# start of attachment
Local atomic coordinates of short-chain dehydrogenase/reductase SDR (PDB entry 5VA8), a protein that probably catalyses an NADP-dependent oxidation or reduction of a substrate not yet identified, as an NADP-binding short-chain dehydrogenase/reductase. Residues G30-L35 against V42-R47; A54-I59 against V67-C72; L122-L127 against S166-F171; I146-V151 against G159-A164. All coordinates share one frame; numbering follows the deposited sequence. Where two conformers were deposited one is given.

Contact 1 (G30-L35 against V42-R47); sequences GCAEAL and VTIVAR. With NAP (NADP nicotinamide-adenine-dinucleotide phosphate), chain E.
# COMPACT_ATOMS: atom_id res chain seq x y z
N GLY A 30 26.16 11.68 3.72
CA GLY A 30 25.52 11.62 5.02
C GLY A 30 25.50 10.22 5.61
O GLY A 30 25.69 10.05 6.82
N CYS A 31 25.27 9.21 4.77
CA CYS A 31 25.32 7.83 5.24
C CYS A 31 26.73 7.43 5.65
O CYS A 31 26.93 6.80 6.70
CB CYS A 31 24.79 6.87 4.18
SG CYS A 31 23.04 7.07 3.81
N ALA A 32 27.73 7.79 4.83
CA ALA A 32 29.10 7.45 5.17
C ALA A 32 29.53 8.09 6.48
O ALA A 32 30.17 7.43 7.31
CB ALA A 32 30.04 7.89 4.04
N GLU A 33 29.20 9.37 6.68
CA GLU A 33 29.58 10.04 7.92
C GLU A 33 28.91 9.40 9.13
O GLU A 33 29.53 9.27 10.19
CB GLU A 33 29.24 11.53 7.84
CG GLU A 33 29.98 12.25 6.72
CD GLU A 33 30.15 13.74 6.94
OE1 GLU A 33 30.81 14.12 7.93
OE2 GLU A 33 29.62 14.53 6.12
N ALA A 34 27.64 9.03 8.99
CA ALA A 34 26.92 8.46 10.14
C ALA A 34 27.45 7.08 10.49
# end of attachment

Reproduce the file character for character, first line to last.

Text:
Local atomic coordinates of short-chain dehydrogenase/reductase SDR (PDB entry 5VA8), a protein that probably catalyses an NADP-dependent oxidation or reduction of a substrate not yet identified, as an NADP-binding short-chain dehydrogenase/reductase. Residues G30-L35 against V42-R47; A54-I59 against V67-C72; L122-L127 against S166-F171; I146-V151 against G159-A164. All coordinates share one frame; numbering follows the deposited sequence. Where two conformers were deposited one is given.

Contact 1 (G30-L35 against V42-R47); sequences GCAEAL and VTIVAR. With NAP (NADP nicotinamide-adenine-dinucleotide phosphate), chain E.
# COMPACT_ATOMS: atom_id res chain seq x y z
N GLY A 30 26.16 11.68 3.72
CA GLY A 30 25.52 11.62 5.02
C GLY A 30 25.50 10.22 5.61
O GLY A 30 25.69 10.05 6.82
N CYS A 31 25.27 9.21 4.77
CA CYS A 31 25.32 7.83 5.24
C CYS A 31 26.73 7.43 5.65
O CYS A 31 26.93 6.80 6.70
CB CYS A 31 24.79 6.87 4.18
SG CYS A 31 23.04 7.07 3.81
N ALA A 32 27.73 7.79 4.83
CA ALA A 32 29.10 7.45 5.17
C ALA A 32 29.53 8.09 6.48
O ALA A 32 30.17 7.43 7.31
CB ALA A 32 30.04 7.89 4.04
N GLU A 33 29.20 9.37 6.68
CA GLU A 33 29.58 10.04 7.92
C GLU A 33 28.91 9.40 9.13
O GLU A 33 29.53 9.27 10.19
CB GLU A 33 29.24 11.53 7.84
CG GLU A 33 29.98 12.25 6.72
CD GLU A 33 30.15 13.74 6.94
OE1 GLU A 33 30.81 14.12 7.93
OE2 GLU A 33 29.62 14.53 6.12
N ALA A 34 27.64 9.03 8.99
CA ALA A 34 26.92 8.46 10.14
C ALA A 34 27.45 7.08 10.49